After an alliance spanning 54 years, Federated Mountain Clubs will resign from Mountain Safety Council.
FMC president Jan Finlayson says the resignation – effective from July 1 2020 – is a response to the MSC’s decreasing value to the New Zealand outdoors community.
“Times have changed since 1965 when FMC helped set up the MSC,” Finlayson said. “We now have GPSs and personal locator beacons; outdoor clothing and other gear have improved hugely; club-based and professional instruction is readily available, and there’s a wealth of relevant online resources.
“The MSC isn’t relevant to most trampers, hunters, or mountaineers in its present format.”
FMC first expressed concern about MSC’s governance and purpose in 2014, when the council announced a new change in direction.
The controversial restructure saw the council close down its regional offices and outdoor training programme to focus instead on messaging through social media channels and ‘safety walls’ at visitor centres.
“FMC has tried hard to understand the MSC’s new identity as a data-driven, internet-based safety messaging organisation, but it’s problematic,” Finlayson said.
“Firstly, that messaging, strongly focussed on tourist and beginner-tramper hotspots, is just a drop in a sea of online outdoor safety information that’s already provided by other agencies such as the Department of Conservation.
“Secondly, there’s danger in turning the lens away from the actual much broader scope of New Zealand mountain safety.
“And thirdly, the MSC’s use of data is questionable. For example, basic statistical significance tests can be absent, and ordinary outdoor afflictions such as blisters are mischievously recorded as things ‘going wrong’. And people having ‘mountaineering accidents’ in Auckland, as one MSC report claims, really stretches the imagination.”
Finlayson said few on the MSC council and board have a good understanding or connection to those using the outdoors, and outdoor organisations like FMC and the New Zealand Deerstalkers Association have little influence over the council’s actions.
“Such groups have no more say than council members with little direct interest in the outdoors,” she said.
Finlayson said the decision wasn’t made lightly, and it might be reconsidered on “strongly compelling grounds only”.
The Mountain Safety Council declined to comment on FMC’s resignation.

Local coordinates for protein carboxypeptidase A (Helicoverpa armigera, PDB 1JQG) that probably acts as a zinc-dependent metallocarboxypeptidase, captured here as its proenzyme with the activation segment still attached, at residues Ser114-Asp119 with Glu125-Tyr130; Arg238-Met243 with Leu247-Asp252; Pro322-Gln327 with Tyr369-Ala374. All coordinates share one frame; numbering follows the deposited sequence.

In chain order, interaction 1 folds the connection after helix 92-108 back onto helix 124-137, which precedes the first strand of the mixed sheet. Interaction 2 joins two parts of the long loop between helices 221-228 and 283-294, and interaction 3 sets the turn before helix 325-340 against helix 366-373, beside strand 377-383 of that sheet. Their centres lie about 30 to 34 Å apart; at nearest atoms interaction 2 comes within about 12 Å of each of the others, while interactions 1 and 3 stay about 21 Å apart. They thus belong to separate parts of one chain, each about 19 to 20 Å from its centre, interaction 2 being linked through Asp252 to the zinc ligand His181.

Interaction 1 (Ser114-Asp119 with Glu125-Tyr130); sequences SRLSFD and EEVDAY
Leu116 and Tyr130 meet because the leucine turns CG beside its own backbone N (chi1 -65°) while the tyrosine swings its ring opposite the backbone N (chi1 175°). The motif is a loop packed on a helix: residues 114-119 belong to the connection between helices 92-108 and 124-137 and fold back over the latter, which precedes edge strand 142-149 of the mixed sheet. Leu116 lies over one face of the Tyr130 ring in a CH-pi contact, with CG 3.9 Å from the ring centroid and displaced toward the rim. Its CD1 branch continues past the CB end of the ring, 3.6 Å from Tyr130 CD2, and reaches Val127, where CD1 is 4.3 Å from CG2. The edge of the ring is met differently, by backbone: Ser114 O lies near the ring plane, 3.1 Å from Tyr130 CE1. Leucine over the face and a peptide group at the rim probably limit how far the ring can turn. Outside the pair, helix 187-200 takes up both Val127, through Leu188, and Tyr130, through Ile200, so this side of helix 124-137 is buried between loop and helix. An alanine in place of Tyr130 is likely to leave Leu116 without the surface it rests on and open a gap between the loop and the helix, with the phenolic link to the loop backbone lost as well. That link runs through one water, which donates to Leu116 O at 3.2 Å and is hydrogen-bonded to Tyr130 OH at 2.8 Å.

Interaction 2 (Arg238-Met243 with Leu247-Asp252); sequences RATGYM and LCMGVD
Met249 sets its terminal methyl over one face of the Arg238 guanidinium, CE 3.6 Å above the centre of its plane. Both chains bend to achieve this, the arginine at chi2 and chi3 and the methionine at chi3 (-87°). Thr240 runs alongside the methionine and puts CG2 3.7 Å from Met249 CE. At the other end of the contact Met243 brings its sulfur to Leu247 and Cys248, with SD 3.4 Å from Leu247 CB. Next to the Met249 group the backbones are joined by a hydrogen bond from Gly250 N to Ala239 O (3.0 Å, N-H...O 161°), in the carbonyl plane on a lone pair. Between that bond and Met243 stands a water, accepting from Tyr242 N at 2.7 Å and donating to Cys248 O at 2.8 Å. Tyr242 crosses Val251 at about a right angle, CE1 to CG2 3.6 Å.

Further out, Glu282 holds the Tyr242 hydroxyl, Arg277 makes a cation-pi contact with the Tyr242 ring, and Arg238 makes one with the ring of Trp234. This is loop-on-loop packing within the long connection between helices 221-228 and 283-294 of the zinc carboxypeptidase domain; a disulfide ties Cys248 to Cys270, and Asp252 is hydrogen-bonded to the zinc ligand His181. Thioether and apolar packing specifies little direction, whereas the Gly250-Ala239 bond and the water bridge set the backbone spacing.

Background: How the MSC was born
Arnold Heine has been closely involved with the MSC since the very beginning, being a vice president of the FMC the year it created the MSC. Here he recounts the organisation’s formation.
- By the early 1960s, New Zealand Forest Service had cut many new tracks, erected suspension bridges and a great number of their standard four and six bunk huts
- This led to more New Zealanders venturing into the backcountry; many not connected with tramping clubs and relatively inexperienced in bushcraft skills
- There was an obvious need for basic bushcraft courses, supplementing those already provided by tramping clubs
- Meanwhile, following a number of serious alpine accidents, the Federated Mountain Clubs set up a task force to look at alpine climbing techniques and the need for a common club instruction system throughout New Zealand
- In November 1961, a refresher course for club instructors was held on Mt Ruapehu, followed by two further meetings in 1962 and 1963
- As a result of these meetings, an agreement was reached on the most acceptable techniques for the instruction of novice climbers
- The FMC’s Basic Instruction Manual for Instructors was published in 1963 and set the stage for a revitalised nationwide club alpine instruction system
- As the number of clubs and their membership grew, so did the need for a continuing Government-funded ‘mountain safety’ programme. This led to the formation in November 1965 of the permanent NZ Mountain Safety Campaign (later to become the NZ Mountain Safety Council)
- The aim of the Campaign was set out clearly in the FMC Bulletin, November 1965: ‘The aim of the campaign will be to encourage youth organisations to safely participate in mountain safety recreation and to reduce the incidence of mountain accidents by training, education, and publicity. In the main, the campaign will be directed, beyond mountain clubs, at leaders, or potential leaders, of youth organisations. The need to impart the lessons covering basic techniques is very great.’